duration-helper: Construct a duration In clock: Date-Time Types and Tools

Description

These helpers construct durations of the specified precision. Durations represent units of time.

Durations are separated into two categories:

Calendrical

• year

• quarter

• month

Chronological

• week

• day

• hour

• minute

• second

• millisecond

• microsecond

• nanosecond

Calendrical durations are generally used when manipulating calendar types, like year-month-day. Chronological durations are generally used when working with time points, like sys-time or naive-time.

Usage

 ``` 1 2 3 4 5 6 7 8 9 10 11 12 13 14 15 16 17 18 19 20 21``` ```duration_years(n = integer()) duration_quarters(n = integer()) duration_months(n = integer()) duration_weeks(n = integer()) duration_days(n = integer()) duration_hours(n = integer()) duration_minutes(n = integer()) duration_seconds(n = integer()) duration_milliseconds(n = integer()) duration_microseconds(n = integer()) duration_nanoseconds(n = integer()) ```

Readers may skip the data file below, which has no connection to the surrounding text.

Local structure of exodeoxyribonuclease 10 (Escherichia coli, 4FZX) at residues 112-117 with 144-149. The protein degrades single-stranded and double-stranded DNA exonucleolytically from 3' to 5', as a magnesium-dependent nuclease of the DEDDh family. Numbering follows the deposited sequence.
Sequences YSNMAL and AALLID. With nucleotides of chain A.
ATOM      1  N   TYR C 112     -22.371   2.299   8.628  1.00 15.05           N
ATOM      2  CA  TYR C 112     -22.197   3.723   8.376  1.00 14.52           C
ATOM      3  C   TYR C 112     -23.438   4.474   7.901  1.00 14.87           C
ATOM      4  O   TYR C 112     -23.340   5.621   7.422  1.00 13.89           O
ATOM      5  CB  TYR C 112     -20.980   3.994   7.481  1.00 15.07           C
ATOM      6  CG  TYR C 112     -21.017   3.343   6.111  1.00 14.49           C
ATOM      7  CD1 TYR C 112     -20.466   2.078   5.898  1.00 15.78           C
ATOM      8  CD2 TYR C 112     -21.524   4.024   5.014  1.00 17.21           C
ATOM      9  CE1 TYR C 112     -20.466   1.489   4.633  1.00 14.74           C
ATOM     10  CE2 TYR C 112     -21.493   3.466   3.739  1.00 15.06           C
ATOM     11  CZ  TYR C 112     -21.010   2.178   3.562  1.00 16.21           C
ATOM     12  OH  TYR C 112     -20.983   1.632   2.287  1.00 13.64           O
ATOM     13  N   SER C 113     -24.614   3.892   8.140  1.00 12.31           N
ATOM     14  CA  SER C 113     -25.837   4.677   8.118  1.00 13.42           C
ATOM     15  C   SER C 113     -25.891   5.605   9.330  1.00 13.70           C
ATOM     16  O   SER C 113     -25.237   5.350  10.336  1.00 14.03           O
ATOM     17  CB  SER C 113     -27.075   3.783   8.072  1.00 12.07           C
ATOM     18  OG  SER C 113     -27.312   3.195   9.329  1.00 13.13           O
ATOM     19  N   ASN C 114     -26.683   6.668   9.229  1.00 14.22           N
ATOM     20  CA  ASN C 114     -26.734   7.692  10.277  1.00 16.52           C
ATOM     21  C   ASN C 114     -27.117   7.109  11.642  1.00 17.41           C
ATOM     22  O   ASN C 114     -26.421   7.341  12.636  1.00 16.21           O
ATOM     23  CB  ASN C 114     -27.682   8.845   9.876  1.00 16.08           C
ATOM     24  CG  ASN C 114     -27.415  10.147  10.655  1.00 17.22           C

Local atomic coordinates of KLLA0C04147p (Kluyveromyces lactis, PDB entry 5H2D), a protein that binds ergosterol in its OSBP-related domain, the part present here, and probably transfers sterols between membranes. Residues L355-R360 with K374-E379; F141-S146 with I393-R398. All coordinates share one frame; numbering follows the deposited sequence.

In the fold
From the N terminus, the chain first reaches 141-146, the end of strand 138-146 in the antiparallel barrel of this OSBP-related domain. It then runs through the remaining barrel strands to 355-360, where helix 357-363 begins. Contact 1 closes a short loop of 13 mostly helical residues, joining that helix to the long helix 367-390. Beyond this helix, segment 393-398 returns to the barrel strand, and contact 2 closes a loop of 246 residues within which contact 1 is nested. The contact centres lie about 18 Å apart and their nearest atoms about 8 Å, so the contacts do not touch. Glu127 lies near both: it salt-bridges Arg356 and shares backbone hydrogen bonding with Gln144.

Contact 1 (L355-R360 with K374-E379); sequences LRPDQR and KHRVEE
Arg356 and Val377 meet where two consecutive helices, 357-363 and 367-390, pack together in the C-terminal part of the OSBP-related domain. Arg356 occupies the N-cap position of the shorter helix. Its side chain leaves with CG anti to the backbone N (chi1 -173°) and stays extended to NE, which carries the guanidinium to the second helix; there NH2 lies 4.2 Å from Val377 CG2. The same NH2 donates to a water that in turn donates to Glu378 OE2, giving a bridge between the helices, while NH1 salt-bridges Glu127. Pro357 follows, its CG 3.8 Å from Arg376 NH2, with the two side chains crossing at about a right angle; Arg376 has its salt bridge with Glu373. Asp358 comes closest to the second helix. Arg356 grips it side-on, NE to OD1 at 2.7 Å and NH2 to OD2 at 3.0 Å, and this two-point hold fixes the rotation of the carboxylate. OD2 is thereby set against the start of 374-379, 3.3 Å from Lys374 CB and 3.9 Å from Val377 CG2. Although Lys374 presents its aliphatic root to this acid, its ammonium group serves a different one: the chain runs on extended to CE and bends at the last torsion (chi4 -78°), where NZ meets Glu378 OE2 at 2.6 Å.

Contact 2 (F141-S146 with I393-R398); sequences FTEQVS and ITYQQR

Arguments

 `n` `[integer]` The number of units of time to use when creating the duration.

Value

A duration of the specified precision.

Internal Representation

Durations are internally represented as an integer number of "ticks" along with a ratio describing how it converts to a number of seconds. The following duration ratios are used in clock:

• `1 year == 31556952 seconds`

• `1 quarter == 7889238 seconds`

• `1 month == 2629746 seconds`

• `1 week == 604800 seconds`

• `1 day == 86400 seconds`

• `1 hour == 3600 seconds`

• `1 minute == 60 seconds`

• `1 second == 1 second`

• `1 millisecond == 1 / 1000 seconds`

• `1 microsecond == 1 / 1000000 seconds`

• `1 nanosecond == 1 / 1000000000 seconds`

A duration of 1 year is defined to correspond to the average length of a proleptic Gregorian year, i.e. 365.2425 days.

A duration of 1 month is defined as exactly 1/12 of a year.

A duration of 1 quarter is defined as exactly 1/4 of a year.

A duration of 1 week is defined as exactly 7 days.

These conversions come into play when doing operations like adding or flooring durations. Generally, you add two calendrical durations together to get a new calendrical duration, rather than adding a calendrical and a chronological duration together. The one exception is `duration_cast()`, which can cast durations to any other precision, with a potential loss of information.

Examples

 ```1 2``` ```duration_years(1:5) duration_nanoseconds(1:5) ```

clock documentation built on July 23, 2021, 1:06 a.m.